Most users of circular reasoning hide behind a veil of professionalism but lack genuine understanding of the topic being discussed. The reason for this circular logic is wide and varied, but often times it comes from a heart of fear.
When considering all of the topics covered so far, in most cases, there really is a strong sense of the unknown being present. For humans, the unknown is quite terrifying, and it is in these circular reasonings that we give some understanding to the unknown. Unfortunately in many cases, the circular reasoning becomes gospel and rises to the status of an absolute truth instead of an apparent fallacy.
This is why so many passionate people in so many areas of life will argue their version of the truth until they are red in the face, because if their truth is not reality then they have to revert back to wondering what exactly is the unknown. For many of these people, it feels much safer to stand on a firm foundation based on illogical reasoning than to stand in muddy waters based on the harsh reality of being human and not fully knowing.
Eliminating Circular Reasoning From Our Lives
Circular reasoning is simply a crutch, and it handicaps us. This logic pretends to know everything and disallows us from actually learning and growing. Romain Rolland from his book Above the Battle pointed to the following truth;
“Discussion is impossible with someone who claims not to seek the truth, but already to possess it.”
The beauty of discussion is that, by its very definition, we are to process things together in order to reach a decision or exchange ideas. Circular reasoning is the opposite of what makes a discussion wonderful. It is not about processing. It is not about reaching a decision. It is not about exchanging ideas. And the saddest part, it is not about togetherness.
We have to stand against this. In order for the world to truly grow and learn to better understand each other, we must humbly enter conversations with a mind that does not have all of the answers, but instead, a heart that desires to bond with the person across from us. For this to happen, though, eliminating circular reasoning from our vernacular is absolutely needed.
Instead of all of us having our own truths, let us strive forward seeking truth together always with a mind and heart that is ready to learn, grow, and even be challenged.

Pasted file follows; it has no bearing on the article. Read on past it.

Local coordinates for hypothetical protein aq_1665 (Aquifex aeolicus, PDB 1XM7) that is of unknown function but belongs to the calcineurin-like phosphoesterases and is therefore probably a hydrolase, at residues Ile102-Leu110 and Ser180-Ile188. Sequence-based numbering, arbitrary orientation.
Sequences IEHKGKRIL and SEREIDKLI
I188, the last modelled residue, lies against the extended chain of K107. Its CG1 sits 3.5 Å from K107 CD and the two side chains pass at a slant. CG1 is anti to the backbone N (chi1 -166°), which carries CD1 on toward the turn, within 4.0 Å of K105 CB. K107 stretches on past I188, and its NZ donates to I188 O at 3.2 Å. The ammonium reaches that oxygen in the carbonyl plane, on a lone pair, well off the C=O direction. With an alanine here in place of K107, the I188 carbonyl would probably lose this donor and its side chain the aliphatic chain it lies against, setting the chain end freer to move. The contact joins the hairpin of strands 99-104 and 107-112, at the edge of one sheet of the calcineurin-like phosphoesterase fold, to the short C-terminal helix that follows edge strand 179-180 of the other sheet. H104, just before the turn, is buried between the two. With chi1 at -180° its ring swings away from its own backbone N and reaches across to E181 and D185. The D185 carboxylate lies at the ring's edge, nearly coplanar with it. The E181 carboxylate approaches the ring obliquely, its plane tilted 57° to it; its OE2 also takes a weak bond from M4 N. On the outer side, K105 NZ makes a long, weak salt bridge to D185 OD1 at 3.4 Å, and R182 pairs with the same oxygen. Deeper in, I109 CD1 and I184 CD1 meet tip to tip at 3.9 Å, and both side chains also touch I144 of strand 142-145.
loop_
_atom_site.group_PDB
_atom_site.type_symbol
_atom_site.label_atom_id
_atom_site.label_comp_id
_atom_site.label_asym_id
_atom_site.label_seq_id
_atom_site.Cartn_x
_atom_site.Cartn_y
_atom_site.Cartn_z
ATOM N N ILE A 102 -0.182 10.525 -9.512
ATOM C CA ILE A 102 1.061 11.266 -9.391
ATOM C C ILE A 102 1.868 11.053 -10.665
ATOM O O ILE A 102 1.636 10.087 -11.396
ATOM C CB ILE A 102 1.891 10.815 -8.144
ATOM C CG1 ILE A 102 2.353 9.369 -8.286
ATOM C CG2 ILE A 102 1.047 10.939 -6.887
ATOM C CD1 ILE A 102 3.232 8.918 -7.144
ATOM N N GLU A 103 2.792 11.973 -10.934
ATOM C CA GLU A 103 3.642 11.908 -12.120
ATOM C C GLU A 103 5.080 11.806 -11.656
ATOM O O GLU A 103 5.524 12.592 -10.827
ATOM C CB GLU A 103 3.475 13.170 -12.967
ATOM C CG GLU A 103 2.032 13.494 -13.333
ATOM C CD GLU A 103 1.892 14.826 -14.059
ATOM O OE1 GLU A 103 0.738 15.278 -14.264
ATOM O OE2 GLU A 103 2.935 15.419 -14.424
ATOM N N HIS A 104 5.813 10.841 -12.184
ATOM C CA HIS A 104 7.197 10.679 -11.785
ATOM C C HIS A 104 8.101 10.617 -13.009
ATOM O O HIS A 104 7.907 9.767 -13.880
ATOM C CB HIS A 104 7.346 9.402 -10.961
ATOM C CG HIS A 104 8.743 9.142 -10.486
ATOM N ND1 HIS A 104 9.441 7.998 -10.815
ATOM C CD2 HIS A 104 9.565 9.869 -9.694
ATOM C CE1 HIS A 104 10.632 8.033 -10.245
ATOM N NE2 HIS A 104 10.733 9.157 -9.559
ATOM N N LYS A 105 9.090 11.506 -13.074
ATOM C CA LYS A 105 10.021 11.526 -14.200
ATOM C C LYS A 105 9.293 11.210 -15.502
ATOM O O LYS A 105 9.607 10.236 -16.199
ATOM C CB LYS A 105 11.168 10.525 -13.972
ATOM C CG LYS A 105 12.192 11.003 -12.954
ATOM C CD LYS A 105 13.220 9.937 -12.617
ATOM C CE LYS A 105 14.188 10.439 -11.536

© 2019 Jason Reid Capp
Jason Reid Capp (author) from Myrtle Beach, SC USA on September 14, 2019:
Haha. You are absolutely correct. It is hard to find strictly circular arguments, because they normally include so many other fallacies. Most times, if people are using this kind of argument, logic and reason are usually thrown out the window. I tried my best to keep this article generic for the sake of those who might not realize that they participate in such arguing. I could have easily written an entire article on "The Bible is true, because it tells me so.", but I would have easily stirred the pot and contradicted the very point I wanted to make the most, which is to elevate discussion.
But thank you for your comment! I really enjoy your insight and appreciate your participation in these discussions. I look forward to more in the future!
John Welford from Barlestone, Leicestershire on September 14, 2019:
I think you are using the term "circular reasoning" generically, as opposed to focusing on a single form of fallacious argument. There are several different logical fallacies included in your examples, which are not strictly circular.
However, this is nit-picking on my part. Your general point - that too many people do not know how to argue - is certainly valid! I see this borne out all over HubPages, especially when people get on to the subjects of religion and evolution.
Jason Reid Capp (author) from Myrtle Beach, SC USA on September 12, 2019:
Thank you very much for the comment and the compliment! I really appreciate it.
It is true. I am often on the receiving end of circular reasoning. I am the kind of person that loves to play devil's advocate and ask the type of questions that drive a nail into very one-sided conversations/discussions. In those situations, I am often met with fallacy after fallacy to no end, and every time I point out those fallacies, I am marked as an enemy instead of a friend who wants to have a serious discussion.
We cannot see the world as so black-and-white, because it immediately creates an us-vs-them mentality. Such a mentality only wants to fight, and once a fight begins, a discussion is out of the question. Sadly, circular reason usually starts fights, so that is why I am claiming that it has ruined discussion.
Thanks again! Hope you have a wonderful day.
Rodric Anthony Johnson from Surprise, Arizona on September 11, 2019:
When people disagree and refuse to see value in another person's point of view, circular reason becomes the resting position. I get it all the time in my writing. If I make a valid point because I am not of a particular background or group my point is not taken because I am not the right group or background. We all do it, I believe. We label people and determine which label to pay attention to for what subject. Great article.